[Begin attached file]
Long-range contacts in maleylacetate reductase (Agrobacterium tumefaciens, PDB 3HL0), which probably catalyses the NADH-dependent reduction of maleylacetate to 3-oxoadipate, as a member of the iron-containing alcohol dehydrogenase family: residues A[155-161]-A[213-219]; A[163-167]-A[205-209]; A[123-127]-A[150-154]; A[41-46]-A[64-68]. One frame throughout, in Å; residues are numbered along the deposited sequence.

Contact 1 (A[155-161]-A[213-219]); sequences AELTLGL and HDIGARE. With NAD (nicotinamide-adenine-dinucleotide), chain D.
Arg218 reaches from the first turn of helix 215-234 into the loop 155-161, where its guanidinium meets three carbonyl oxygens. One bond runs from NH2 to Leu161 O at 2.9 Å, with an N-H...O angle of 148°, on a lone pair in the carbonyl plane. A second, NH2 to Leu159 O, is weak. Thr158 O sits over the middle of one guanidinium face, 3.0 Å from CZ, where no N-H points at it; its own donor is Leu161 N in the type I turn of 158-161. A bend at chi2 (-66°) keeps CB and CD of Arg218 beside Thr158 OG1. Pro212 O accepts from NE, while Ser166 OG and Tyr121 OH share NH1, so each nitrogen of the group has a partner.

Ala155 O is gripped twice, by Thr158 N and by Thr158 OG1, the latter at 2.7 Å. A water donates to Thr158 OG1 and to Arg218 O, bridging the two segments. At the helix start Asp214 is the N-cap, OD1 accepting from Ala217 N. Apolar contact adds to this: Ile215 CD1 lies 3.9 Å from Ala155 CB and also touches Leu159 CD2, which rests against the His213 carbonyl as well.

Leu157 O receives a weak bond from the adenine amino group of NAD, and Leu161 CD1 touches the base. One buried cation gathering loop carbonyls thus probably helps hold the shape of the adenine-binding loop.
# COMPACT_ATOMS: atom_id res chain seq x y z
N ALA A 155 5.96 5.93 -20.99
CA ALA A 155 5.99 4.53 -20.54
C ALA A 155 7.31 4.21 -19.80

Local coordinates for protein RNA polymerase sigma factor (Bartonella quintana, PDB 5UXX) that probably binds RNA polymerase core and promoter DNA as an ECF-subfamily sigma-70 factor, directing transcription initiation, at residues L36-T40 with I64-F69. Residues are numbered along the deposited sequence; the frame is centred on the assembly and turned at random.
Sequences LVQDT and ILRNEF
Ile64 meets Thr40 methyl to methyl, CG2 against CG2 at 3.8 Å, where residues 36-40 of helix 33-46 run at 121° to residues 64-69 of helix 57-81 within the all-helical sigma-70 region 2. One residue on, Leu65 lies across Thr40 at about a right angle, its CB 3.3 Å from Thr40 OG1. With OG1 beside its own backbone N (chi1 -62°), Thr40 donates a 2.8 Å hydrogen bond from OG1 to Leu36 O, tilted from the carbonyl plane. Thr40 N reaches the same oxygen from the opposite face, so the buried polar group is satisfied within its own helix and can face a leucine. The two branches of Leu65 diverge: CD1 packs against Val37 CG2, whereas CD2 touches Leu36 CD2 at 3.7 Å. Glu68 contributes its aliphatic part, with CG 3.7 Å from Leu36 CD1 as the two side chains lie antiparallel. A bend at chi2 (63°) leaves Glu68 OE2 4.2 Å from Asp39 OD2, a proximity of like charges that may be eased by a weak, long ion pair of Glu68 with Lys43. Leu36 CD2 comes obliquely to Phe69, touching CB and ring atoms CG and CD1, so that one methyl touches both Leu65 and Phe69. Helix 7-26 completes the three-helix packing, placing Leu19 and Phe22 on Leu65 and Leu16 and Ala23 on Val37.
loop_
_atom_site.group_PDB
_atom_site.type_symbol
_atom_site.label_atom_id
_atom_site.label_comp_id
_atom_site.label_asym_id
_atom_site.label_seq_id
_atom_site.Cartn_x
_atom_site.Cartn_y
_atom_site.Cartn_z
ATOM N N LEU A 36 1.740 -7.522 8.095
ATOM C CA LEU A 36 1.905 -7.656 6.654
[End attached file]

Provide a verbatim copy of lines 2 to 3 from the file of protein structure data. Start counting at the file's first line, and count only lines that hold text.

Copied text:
Contact 1 (A[155-161]-A[213-219]); sequences AELTLGL and HDIGARE. With NAD (nicotinamide-adenine-dinucleotide), chain D.
Arg218 reaches from the first turn of helix 215-234 into the loop 155-161, where its guanidinium meets three carbonyl oxygens. One bond runs from NH2 to Leu161 O at 2.9 Å, with an N-H...O angle of 148°, on a lone pair in the carbonyl plane. A second, NH2 to Leu159 O, is weak. Thr158 O sits over the middle of one guanidinium face, 3.0 Å from CZ, where no N-H points at it; its own donor is Leu161 N in the type I turn of 158-161. A bend at chi2 (-66°) keeps CB and CD of Arg218 beside Thr158 OG1. Pro212 O accepts from NE, while Ser166 OG and Tyr121 OH share NH1, so each nitrogen of the group has a partner.